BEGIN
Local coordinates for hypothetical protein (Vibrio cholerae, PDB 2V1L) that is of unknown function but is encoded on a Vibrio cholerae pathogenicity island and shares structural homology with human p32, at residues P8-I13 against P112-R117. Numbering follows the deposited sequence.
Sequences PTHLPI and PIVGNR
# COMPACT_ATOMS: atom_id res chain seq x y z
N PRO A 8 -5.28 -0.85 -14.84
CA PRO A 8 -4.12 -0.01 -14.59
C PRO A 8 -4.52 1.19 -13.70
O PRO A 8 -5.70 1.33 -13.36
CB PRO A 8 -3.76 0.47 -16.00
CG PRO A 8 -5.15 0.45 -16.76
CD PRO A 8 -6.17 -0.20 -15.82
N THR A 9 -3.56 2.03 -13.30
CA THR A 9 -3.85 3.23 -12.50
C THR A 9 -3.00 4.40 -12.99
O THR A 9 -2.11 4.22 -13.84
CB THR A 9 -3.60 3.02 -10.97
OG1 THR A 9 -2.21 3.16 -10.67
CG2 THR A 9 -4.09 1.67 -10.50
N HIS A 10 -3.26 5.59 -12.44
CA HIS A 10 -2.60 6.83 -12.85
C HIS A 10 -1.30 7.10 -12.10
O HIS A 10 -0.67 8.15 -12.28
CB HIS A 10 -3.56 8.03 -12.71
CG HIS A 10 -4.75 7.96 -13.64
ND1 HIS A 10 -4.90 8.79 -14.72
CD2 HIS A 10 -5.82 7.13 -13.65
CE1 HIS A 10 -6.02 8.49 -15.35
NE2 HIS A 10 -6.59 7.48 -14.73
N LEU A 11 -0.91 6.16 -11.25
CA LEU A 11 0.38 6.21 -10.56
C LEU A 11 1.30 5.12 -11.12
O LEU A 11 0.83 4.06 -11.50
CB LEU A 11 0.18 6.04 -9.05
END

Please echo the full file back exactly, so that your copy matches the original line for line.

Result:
Local coordinates for hypothetical protein (Vibrio cholerae, PDB 2V1L) that is of unknown function but is encoded on a Vibrio cholerae pathogenicity island and shares structural homology with human p32, at residues P8-I13 against P112-R117. Numbering follows the deposited sequence.
Sequences PTHLPI and PIVGNR
# COMPACT_ATOMS: atom_id res chain seq x y z
N PRO A 8 -5.28 -0.85 -14.84
CA PRO A 8 -4.12 -0.01 -14.59
C PRO A 8 -4.52 1.19 -13.70
O PRO A 8 -5.70 1.33 -13.36
CB PRO A 8 -3.76 0.47 -16.00
CG PRO A 8 -5.15 0.45 -16.76
CD PRO A 8 -6.17 -0.20 -15.82
N THR A 9 -3.56 2.03 -13.30
CA THR A 9 -3.85 3.23 -12.50
C THR A 9 -3.00 4.40 -12.99
O THR A 9 -2.11 4.22 -13.84
CB THR A 9 -3.60 3.02 -10.97
OG1 THR A 9 -2.21 3.16 -10.67
CG2 THR A 9 -4.09 1.67 -10.50
N HIS A 10 -3.26 5.59 -12.44
CA HIS A 10 -2.60 6.83 -12.85
C HIS A 10 -1.30 7.10 -12.10
O HIS A 10 -0.67 8.15 -12.28
CB HIS A 10 -3.56 8.03 -12.71
CG HIS A 10 -4.75 7.96 -13.64
ND1 HIS A 10 -4.90 8.79 -14.72
CD2 HIS A 10 -5.82 7.13 -13.65
CE1 HIS A 10 -6.02 8.49 -15.35
NE2 HIS A 10 -6.59 7.48 -14.73
N LEU A 11 -0.91 6.16 -11.25
CA LEU A 11 0.38 6.21 -10.56
C LEU A 11 1.30 5.12 -11.12
O LEU A 11 0.83 4.06 -11.50
CB LEU A 11 0.18 6.04 -9.05